12 (including consultants and contractors)
Honey made without bees
When Mandich joined the honey industry almost 10 years ago, he was driven to do so by his love for honey as a product and his curiosity about bees. "I thought that the more honey people eat, the more beehives are needed, and with more beehives, there are more bees," he recalls.
His eyes were opened to the bigger picture two years ago. "Beyond honeybees, which are solely used for honey production, there are 20,000 wild and native bee species in the world," Mandich explains. "Those bee species are rapidly declining, and one of the biggest reasons for that is because of honey production. Honeybees are invasive and so are pushing these other bee species back."
He cites a January 2021 National Geographic article in which the publication reported that a quarter of known bee species haven't been seen in the last decade. "Those numbers are alarming," Mandich says. "Our planet flourishes because of those species. If we lose them, it will be looking like the surface of Mars. But that's pressure for us to work as hard as possible to replace every pound of honey that's coming from commercial beekeeping with honey that is produced using science so that wild and native bee species are not pushed back any further."
Honey made by science is what MeliBio is all about. Mandich and the startup's other co-founder, Dr. Aaron Schaller, established MeliBio with the goal to make delicious, nutritious honey without a single bee involved. Their idea appealed to New York's Big Idea Ventures, a leading global startup accelerator program, and the MeliBio team has since received funding from more than 20 investors in the US, Europe, Asia, Australia, Canada, and Indonesia.
"Right now, we're finalizing our R&D for our version one product and preparing it for manufacturing production and deliveries to clients," Mandich says. When large-scale production begins early next year, MeliBio will be using multiple co-manufacturers to enable them to deliver the volume required by the largest food, beverage, and cosmetics companies in North America.
"The standard level of production in the honey industry is around 40,000 pounds a day or 20 metric tons per day," Mandich says. "That's our goal for the next year. Our co-manufacturers will be spread out across the US because, especially as we grow our client base, we want to make sure we are perfectly positioned to meet the needs of customers from all regions."
Mandich says that MeliBio's first plant-based honey product was inspired by light clover honey. "Light clover honey is one of the most popular honeys, and we're happy to share that there is huge interest for this product," he adds. "We already have more than 20 companies, not only in the United States but across the world, that have signed their letters of intent to purchase our product as soon as it hits the market."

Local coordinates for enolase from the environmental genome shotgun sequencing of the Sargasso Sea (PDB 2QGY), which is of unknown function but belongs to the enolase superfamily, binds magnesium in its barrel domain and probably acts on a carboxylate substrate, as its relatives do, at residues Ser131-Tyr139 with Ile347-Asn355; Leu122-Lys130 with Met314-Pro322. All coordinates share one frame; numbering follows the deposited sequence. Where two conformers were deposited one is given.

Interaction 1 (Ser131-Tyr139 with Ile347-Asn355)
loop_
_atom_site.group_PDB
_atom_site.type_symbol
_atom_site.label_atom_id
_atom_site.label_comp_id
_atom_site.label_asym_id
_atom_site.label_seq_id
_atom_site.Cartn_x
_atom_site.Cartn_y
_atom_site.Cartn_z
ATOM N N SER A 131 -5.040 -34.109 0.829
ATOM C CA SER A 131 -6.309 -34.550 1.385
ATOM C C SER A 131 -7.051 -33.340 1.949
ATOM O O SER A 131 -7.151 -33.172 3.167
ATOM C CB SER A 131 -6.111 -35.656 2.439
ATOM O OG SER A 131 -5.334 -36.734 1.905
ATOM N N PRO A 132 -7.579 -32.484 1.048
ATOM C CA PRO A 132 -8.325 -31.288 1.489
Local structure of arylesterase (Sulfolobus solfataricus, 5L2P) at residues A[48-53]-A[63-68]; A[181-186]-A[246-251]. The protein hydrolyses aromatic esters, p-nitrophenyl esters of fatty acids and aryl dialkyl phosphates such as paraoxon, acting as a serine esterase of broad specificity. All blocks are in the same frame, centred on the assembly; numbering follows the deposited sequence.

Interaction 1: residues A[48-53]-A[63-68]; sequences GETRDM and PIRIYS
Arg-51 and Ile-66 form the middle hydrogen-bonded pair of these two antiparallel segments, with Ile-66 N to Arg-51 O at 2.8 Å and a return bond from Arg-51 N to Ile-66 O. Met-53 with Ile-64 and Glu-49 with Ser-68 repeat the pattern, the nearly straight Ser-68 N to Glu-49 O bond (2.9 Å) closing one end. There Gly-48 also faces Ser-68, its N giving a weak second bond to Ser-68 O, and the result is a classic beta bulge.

The manufacturing technology used to produce MeliBio's honey is proprietary, and two patents are currently pending for different aspects of the process. "I can share that this is a very novel technology that has a piece that leans on precision fermentation," Mandich says. "Precision fermentation is recognized as the third pillar of the alternative protein industry by the Good Food Institute and is one of the leading and most promising food technologies that exists currently."
Will MeliBio eventually sell its plant-based honey direct to consumers? Mandich says they're open to future consideration of launching their own brand but feel they will make the most progress towards their goal by focusing on the B2B market. "Around two thirds of the honey that is consumed in this country goes into B2B first," he explains. "So, for us, we want to start where the biggest impact is and where we can make the biggest difference in terms of saving the bees."
Challenges: "Right now, our company is hiring additional scientific personnel," Mandich says. "Making the perfect hires are really important. We're talking about full time employees, and we really want to attract like-minded and like-passionate people so that together we can create a better future not just for humans but also for bees."
Opportunities: Mandich says that up until this point, plant-based foods producers have had to rely on inferior sweeteners in their recipes. "Now that real honey is coming in an animal-free form, there's this opportunity for all of us to work together."
Needs: "I have to say hiring again," Mandich says. "I invite everyone to go to our website and check the openings that are there. We are looking for passionate scientists who want to join MeliBio and change the $10 billion honey industry."